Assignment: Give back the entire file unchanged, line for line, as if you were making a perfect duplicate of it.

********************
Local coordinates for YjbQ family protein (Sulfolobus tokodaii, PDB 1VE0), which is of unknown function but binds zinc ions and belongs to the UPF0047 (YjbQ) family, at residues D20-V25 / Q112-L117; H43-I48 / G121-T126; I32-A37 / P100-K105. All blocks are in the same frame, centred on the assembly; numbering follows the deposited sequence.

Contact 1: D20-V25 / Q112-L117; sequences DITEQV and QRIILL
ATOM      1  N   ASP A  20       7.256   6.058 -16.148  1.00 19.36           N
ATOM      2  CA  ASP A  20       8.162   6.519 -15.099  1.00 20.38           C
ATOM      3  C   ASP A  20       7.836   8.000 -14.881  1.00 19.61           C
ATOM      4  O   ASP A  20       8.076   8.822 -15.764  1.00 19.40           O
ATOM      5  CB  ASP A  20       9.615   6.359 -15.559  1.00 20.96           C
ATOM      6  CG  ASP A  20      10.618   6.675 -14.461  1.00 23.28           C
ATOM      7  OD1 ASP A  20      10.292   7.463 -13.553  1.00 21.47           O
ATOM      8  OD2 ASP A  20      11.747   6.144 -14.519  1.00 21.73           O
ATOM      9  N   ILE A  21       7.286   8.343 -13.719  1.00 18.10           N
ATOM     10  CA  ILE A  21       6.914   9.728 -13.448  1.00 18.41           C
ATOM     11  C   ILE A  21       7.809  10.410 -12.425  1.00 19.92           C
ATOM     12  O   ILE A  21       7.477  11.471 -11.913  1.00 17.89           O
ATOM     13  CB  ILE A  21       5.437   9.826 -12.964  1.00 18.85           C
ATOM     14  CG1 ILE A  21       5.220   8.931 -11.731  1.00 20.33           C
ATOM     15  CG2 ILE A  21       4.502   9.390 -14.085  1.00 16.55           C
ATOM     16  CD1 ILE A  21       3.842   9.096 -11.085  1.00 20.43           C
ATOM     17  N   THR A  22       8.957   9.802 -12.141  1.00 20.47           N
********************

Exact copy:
Local coordinates for YjbQ family protein (Sulfolobus tokodaii, PDB 1VE0), which is of unknown function but binds zinc ions and belongs to the UPF0047 (YjbQ) family, at residues D20-V25 / Q112-L117; H43-I48 / G121-T126; I32-A37 / P100-K105. All blocks are in the same frame, centred on the assembly; numbering follows the deposited sequence.

Contact 1: D20-V25 / Q112-L117; sequences DITEQV and QRIILL
ATOM      1  N   ASP A  20       7.256   6.058 -16.148  1.00 19.36           N
ATOM      2  CA  ASP A  20       8.162   6.519 -15.099  1.00 20.38           C
ATOM      3  C   ASP A  20       7.836   8.000 -14.881  1.00 19.61           C
ATOM      4  O   ASP A  20       8.076   8.822 -15.764  1.00 19.40           O
ATOM      5  CB  ASP A  20       9.615   6.359 -15.559  1.00 20.96           C
ATOM      6  CG  ASP A  20      10.618   6.675 -14.461  1.00 23.28           C
ATOM      7  OD1 ASP A  20      10.292   7.463 -13.553  1.00 21.47           O
ATOM      8  OD2 ASP A  20      11.747   6.144 -14.519  1.00 21.73           O
ATOM      9  N   ILE A  21       7.286   8.343 -13.719  1.00 18.10           N
ATOM     10  CA  ILE A  21       6.914   9.728 -13.448  1.00 18.41           C
ATOM     11  C   ILE A  21       7.809  10.410 -12.425  1.00 19.92           C
ATOM     12  O   ILE A  21       7.477  11.471 -11.913  1.00 17.89           O
ATOM     13  CB  ILE A  21       5.437   9.826 -12.964  1.00 18.85           C
ATOM     14  CG1 ILE A  21       5.220   8.931 -11.731  1.00 20.33           C
ATOM     15  CG2 ILE A  21       4.502   9.390 -14.085  1.00 16.55           C
ATOM     16  CD1 ILE A  21       3.842   9.096 -11.085  1.00 20.43           C
ATOM     17  N   THR A  22       8.957   9.802 -12.141  1.00 20.47           N